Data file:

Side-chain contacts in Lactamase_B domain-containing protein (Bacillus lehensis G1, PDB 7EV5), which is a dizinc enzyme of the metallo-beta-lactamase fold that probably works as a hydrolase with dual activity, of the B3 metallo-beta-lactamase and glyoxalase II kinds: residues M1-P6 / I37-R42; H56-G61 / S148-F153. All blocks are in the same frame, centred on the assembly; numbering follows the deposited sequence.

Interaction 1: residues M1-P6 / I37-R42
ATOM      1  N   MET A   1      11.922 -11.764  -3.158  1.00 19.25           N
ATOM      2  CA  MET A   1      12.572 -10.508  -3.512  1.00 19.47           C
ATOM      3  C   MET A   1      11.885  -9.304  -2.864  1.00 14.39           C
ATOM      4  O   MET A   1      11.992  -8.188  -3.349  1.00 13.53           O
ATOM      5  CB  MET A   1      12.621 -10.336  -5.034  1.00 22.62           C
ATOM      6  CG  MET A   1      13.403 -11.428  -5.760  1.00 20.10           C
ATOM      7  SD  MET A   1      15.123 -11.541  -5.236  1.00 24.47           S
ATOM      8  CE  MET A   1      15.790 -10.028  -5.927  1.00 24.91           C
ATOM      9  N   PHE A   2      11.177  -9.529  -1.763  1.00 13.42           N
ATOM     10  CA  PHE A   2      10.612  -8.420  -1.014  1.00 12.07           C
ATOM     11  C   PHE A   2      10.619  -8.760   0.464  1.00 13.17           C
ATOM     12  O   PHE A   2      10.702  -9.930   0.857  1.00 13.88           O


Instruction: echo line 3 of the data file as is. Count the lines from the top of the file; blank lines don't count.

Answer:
ATOM      1  N   MET A   1      11.922 -11.764  -3.158  1.00 19.25           N